Should you have any question that the blues are alive and well in the 21st Century, light up Albert Castiglia's new album, Big Dog. They will be answered - Emphatically. For Big Dog, Castiglia teamed up with former Royal Southern Brotherhood guitarist Mike Zito and a rock solid rhythm section of Rob Lee, Scot Sutherland and Lewis Stephens to lay down 11 searing tracks that will make blues fans stand up and take notice.
Castiglia & Co. waste no time making a statement, with a brilliant opening trio: Big Dog is the bait, gritty and energetic, complete with firey guitar work from Castiglia and Zito. Don't Let 'Em Fool Ya, drawing on a big, fat riff and the roots of the blues - lyin' and cheatin' - sets the hook. And Get Your Ass in The Van, with the band channeling the old-school slide shuffle made famous by their forefather, Elmore James, reels you in for good.
Nearly every song has a highlight worth pulling your ears further along. From the soaring leads and vocals of Drowning at The Bottom (reminiscent of Buddy Guy), to the soft, sweet sentiments of Let's Make Love In the Morning. The brilliant harmonica work of Johnny Sansone wraps it all up nicely with Where Did I Go Wrong and Where The Devil Makes His Deal, leaving you with only one question: Can we have more?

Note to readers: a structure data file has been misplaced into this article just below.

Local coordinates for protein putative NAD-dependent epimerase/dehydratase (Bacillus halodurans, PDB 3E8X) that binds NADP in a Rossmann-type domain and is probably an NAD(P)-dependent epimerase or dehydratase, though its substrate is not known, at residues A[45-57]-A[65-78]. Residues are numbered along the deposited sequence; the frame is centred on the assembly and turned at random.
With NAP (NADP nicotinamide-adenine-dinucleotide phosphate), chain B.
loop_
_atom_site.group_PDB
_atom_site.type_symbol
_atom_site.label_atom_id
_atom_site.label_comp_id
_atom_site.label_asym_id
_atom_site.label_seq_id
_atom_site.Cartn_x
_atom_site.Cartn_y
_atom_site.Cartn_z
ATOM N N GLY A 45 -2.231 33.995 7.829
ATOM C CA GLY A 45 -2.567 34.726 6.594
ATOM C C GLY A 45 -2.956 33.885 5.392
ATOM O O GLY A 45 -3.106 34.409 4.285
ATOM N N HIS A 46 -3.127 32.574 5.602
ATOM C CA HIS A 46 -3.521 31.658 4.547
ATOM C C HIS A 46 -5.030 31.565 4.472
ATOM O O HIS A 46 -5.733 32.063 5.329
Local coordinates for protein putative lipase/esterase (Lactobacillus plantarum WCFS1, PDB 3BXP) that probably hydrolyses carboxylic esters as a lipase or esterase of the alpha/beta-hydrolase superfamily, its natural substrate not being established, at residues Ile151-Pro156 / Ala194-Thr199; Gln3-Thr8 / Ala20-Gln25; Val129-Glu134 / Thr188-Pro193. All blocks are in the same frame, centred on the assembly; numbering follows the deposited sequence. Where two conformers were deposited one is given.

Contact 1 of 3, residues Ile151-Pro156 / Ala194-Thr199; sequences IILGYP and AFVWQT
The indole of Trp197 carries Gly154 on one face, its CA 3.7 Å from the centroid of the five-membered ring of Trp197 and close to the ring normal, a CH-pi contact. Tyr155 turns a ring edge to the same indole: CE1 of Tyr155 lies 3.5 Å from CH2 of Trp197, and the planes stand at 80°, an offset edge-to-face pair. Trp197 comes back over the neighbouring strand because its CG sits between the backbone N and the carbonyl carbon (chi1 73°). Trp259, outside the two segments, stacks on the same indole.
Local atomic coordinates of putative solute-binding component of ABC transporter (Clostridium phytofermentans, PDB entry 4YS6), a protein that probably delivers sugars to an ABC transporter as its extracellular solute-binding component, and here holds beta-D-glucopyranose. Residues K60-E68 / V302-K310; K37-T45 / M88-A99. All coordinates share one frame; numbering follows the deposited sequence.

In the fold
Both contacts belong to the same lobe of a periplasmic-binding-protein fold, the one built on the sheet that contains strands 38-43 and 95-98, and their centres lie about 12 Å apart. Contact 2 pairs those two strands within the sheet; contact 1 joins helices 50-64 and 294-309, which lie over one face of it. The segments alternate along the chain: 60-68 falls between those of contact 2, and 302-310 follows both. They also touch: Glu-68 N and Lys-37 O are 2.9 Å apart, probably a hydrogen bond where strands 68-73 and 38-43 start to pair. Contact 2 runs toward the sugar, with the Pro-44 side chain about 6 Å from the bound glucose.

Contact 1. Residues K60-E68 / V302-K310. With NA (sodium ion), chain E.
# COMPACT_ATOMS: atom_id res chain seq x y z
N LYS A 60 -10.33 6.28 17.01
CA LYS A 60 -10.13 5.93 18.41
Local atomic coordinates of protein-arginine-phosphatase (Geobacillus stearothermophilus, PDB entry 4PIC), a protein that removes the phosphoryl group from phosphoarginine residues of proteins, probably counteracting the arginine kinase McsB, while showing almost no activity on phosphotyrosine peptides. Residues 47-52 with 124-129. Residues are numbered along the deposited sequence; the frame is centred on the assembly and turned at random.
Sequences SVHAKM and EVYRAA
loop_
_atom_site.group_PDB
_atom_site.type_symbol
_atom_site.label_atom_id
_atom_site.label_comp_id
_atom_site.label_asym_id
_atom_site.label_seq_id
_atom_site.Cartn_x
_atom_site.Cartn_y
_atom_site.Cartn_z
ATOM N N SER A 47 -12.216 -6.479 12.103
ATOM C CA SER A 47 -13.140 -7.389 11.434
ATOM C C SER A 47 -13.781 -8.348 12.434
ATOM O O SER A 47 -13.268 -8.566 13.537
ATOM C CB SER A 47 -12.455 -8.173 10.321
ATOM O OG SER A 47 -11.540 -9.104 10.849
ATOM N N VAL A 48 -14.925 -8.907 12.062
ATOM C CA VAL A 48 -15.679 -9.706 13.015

The bottom line - Get your ass in Albert Castiglia's van, pull up a chair at the table and let the Big Dog eat.
Friday, April 29, 2016
Tuesday, April 19, 2016
Paul Nelson may not be a household name, but you've heard him. If you saw Johnny Winter on stage in the last decade and change, or if you've got a copy of of Winter's Grammy-winning album, Step Back, you've heard Nelson's brilliant guitar work and mastery of the control room. At the helm of his new solo project, a band bearing his name, The Paul Nelson Band, Nelson brings all of his skills to bear on the band's debut album, Badass Generation.
Nelson has recruited a rock-solid group of musicians to help him usher in a new, 'Badass', generation of classic rock. Flanked by The Voice's Morten Fredheim, Christopher Anderson and Chris Reddan, Nelson and his new band draw on all their influences, (equal parts Lynyrd Skynyrd, Led Zeppelin and 80's arena rock) to put together a rock solid album full of different yet cohesive songs.
But, songwriting and composition is only half the battle. An album full of perfect songs in the 'wrong' sequence will still fall flat. That's where Nelson's excellence as a producer shines through. He and his band have not only put together a dozen songs with no filler and hardly a weakness. From the album's rocking opener Down Home Boogie, through the Southern Rock infused Swamp Thing to the edgier Fooled by Love and Take It Back, Badass Generation is blended perfectly; so well in fact, that you won't even notice when it starts over - the true sign of a great album.
If Badass Generation is indeed the beginning of the new generation of classic rock, rock and roll will truly never die.